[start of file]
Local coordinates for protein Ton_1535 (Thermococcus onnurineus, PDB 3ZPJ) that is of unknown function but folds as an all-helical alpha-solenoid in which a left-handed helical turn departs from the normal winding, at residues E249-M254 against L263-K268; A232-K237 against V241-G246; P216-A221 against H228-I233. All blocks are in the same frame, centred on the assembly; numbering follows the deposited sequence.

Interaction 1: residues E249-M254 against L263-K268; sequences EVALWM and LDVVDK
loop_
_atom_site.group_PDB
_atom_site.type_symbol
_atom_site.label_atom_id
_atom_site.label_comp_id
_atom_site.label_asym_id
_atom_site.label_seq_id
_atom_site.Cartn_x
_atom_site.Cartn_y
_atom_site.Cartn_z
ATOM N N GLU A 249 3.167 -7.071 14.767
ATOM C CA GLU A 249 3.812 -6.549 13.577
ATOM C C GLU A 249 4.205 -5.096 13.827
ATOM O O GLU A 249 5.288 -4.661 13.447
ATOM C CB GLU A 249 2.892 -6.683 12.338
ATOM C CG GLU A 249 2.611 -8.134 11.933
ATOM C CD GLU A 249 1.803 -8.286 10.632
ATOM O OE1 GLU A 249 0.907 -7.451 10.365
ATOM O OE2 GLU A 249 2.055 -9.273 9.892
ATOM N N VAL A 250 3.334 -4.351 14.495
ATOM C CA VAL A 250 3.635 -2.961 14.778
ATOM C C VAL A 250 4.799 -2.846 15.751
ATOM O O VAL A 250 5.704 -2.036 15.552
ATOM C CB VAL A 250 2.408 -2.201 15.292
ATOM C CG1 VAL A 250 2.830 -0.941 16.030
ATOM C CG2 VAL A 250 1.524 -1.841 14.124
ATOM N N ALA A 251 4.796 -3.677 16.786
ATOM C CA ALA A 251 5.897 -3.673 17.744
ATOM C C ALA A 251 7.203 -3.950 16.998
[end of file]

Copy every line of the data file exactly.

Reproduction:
Local coordinates for protein Ton_1535 (Thermococcus onnurineus, PDB 3ZPJ) that is of unknown function but folds as an all-helical alpha-solenoid in which a left-handed helical turn departs from the normal winding, at residues E249-M254 against L263-K268; A232-K237 against V241-G246; P216-A221 against H228-I233. All blocks are in the same frame, centred on the assembly; numbering follows the deposited sequence.

Interaction 1: residues E249-M254 against L263-K268; sequences EVALWM and LDVVDK
loop_
_atom_site.group_PDB
_atom_site.type_symbol
_atom_site.label_atom_id
_atom_site.label_comp_id
_atom_site.label_asym_id
_atom_site.label_seq_id
_atom_site.Cartn_x
_atom_site.Cartn_y
_atom_site.Cartn_z
ATOM N N GLU A 249 3.167 -7.071 14.767
ATOM C CA GLU A 249 3.812 -6.549 13.577
ATOM C C GLU A 249 4.205 -5.096 13.827
ATOM O O GLU A 249 5.288 -4.661 13.447
ATOM C CB GLU A 249 2.892 -6.683 12.338
ATOM C CG GLU A 249 2.611 -8.134 11.933
ATOM C CD GLU A 249 1.803 -8.286 10.632
ATOM O OE1 GLU A 249 0.907 -7.451 10.365
ATOM O OE2 GLU A 249 2.055 -9.273 9.892
ATOM N N VAL A 250 3.334 -4.351 14.495
ATOM C CA VAL A 250 3.635 -2.961 14.778
ATOM C C VAL A 250 4.799 -2.846 15.751
ATOM O O VAL A 250 5.704 -2.036 15.552
ATOM C CB VAL A 250 2.408 -2.201 15.292
ATOM C CG1 VAL A 250 2.830 -0.941 16.030
ATOM C CG2 VAL A 250 1.524 -1.841 14.124
ATOM N N ALA A 251 4.796 -3.677 16.786
ATOM C CA ALA A 251 5.897 -3.673 17.744
ATOM C C ALA A 251 7.203 -3.950 16.998